You may have seen my name in this article originally posted in the Chicago Tribune, discussing our school district’s use of Fitnessgram, “a fitness assessment and reporting program for youth.” This program requires that students have their BMI calculated in school, and each student is privately shown the result; a report is also sent home to parents. There has been significant community discussion on the subject, largely centered around concern for students’ health and concern for students’ privacy and self-esteem.
One medical expert in obesity, speaking in favor of the measure at a recent school board meeting, horrified me by saying that he became an anti-obesity activist when one of his young patients wanted to lose weight because “she wanted A friend.” While the doctor relayed this story with real compassion, his example illustrates my concerns exactly: the problem he describes is not with the child’s weight, but with weight discrimination.
Weight loss (while it may be indicated medically) is not an acceptable solution for discrimination. This young woman’s experience is not uncommon: a recent study in the UK showed that children as young as four rejected a heavy character in a story, and that the harshness of their rejection increases with age. The majority of children in the study thought the “fat” character was “less likely to win a race, do good school work, be happy with the way he looks, get invited to parties, and more likely to be naughty at school.”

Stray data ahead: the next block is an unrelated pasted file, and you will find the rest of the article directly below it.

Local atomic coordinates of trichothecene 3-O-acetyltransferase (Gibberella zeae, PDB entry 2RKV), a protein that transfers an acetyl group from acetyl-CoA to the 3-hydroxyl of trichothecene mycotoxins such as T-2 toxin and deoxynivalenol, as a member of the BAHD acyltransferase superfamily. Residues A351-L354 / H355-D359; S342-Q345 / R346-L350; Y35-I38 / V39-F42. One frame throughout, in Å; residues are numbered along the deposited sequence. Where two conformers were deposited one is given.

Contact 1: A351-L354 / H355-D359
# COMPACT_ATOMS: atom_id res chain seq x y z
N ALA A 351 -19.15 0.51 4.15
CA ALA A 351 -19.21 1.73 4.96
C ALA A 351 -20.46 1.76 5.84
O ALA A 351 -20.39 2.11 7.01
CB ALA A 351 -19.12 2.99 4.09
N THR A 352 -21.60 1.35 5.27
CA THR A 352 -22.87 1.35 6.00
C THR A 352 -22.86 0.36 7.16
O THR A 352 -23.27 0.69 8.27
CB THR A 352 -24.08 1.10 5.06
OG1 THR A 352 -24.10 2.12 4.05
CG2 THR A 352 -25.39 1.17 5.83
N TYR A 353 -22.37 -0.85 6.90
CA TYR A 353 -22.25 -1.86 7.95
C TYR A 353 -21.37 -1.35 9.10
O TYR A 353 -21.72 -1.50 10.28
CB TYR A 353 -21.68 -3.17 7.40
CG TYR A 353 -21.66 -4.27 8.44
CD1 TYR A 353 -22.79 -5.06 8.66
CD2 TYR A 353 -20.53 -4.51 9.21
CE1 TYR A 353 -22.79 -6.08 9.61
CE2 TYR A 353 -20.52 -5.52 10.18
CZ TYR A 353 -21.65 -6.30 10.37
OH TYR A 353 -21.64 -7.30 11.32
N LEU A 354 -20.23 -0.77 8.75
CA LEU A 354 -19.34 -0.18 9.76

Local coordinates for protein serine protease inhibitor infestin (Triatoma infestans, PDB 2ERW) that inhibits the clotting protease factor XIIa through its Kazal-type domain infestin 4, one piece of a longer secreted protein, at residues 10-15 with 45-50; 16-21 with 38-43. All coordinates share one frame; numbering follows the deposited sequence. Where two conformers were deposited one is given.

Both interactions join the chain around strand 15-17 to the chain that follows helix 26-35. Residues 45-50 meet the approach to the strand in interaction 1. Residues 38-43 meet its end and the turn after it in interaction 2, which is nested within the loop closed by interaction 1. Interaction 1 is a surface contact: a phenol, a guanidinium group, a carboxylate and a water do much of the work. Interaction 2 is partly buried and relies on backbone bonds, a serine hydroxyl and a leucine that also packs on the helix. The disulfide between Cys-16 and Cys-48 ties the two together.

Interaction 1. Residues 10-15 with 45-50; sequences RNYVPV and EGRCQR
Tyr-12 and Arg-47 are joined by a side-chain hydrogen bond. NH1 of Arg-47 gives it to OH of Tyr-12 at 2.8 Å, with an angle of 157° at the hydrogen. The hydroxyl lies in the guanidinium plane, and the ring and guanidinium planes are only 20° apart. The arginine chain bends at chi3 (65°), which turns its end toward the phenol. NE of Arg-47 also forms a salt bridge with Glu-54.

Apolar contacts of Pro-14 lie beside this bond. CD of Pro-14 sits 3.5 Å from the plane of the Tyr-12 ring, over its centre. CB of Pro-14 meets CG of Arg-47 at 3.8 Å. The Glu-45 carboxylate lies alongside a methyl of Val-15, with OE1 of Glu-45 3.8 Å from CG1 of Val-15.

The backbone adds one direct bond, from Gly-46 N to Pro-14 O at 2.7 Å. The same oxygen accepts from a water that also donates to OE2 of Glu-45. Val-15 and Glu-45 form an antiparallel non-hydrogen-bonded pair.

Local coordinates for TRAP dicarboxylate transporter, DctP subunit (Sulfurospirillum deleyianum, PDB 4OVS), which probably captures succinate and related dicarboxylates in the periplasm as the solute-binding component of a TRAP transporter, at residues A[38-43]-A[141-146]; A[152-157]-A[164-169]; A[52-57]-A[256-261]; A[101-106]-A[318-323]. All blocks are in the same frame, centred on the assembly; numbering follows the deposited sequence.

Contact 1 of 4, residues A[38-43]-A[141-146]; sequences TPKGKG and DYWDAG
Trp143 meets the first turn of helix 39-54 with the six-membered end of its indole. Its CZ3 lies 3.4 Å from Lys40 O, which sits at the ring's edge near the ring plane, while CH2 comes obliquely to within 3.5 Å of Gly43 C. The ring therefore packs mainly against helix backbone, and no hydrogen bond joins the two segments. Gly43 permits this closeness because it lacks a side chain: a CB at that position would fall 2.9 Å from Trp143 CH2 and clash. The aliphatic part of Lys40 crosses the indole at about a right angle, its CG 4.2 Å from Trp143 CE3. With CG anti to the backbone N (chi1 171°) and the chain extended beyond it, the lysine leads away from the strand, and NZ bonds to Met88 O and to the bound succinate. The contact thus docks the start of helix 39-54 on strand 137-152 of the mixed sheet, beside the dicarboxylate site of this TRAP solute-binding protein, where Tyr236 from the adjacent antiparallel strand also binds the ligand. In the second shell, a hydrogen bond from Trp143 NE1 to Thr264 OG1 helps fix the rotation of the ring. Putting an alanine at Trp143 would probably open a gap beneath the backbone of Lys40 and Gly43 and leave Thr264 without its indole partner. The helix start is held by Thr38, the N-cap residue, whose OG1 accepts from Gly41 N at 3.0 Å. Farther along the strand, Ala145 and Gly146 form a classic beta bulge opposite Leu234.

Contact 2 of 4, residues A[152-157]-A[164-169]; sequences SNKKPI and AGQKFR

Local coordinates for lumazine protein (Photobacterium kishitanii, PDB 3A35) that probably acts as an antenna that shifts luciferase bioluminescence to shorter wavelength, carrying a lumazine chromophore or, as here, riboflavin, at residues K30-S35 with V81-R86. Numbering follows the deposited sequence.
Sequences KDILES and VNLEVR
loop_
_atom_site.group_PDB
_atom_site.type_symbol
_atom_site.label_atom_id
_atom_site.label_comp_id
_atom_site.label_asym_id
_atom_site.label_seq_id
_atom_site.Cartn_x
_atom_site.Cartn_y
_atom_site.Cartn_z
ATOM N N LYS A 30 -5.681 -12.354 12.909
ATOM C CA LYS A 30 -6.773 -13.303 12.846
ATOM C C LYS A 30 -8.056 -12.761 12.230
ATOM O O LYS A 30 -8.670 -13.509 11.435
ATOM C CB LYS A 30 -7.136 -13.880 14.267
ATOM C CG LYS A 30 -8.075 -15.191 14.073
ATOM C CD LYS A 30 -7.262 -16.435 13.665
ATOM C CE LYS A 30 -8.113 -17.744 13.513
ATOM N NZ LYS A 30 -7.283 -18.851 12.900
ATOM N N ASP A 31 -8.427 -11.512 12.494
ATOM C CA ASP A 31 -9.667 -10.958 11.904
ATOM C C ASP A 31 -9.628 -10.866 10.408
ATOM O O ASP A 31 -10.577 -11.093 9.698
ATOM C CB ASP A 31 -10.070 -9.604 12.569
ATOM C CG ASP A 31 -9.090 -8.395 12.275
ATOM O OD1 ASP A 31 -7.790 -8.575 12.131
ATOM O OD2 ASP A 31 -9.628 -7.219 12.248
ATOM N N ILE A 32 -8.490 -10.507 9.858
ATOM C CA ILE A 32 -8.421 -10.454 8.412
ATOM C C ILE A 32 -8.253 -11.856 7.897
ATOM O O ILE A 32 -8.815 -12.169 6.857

I want to bring weight bias to the forefront of this discussion. Numerous studies have shown that children and adults whose bodies do not meet our exacting cultural standards face discrimination in the workplace, at school, and even in the doctor’s office. The Yale Rudd Center has a research division dedicated to studying weight bias and stigma and the serious negative effects it has on the lives of children and adults. Confusing weight bias with pro-health policies is a common problem in the field of public health which can be seen in advertising in Georgia, more subtly in New York City, and which has been the subject of diet books for children. (You heard me – diet books for children.)
An excellent example of weight bias was created by art professor Haley Morris-Cafiero in her photography project Wait Watchers. She elaborates on her experiences with weight discrimination in Pictures of People Who Mock Me. I also encourage readers to listen to the video panel discussion, Fat Stigma Starts Young, which discusses cases where school programs intended to improve student’s health fostered an environment of discrimination instead.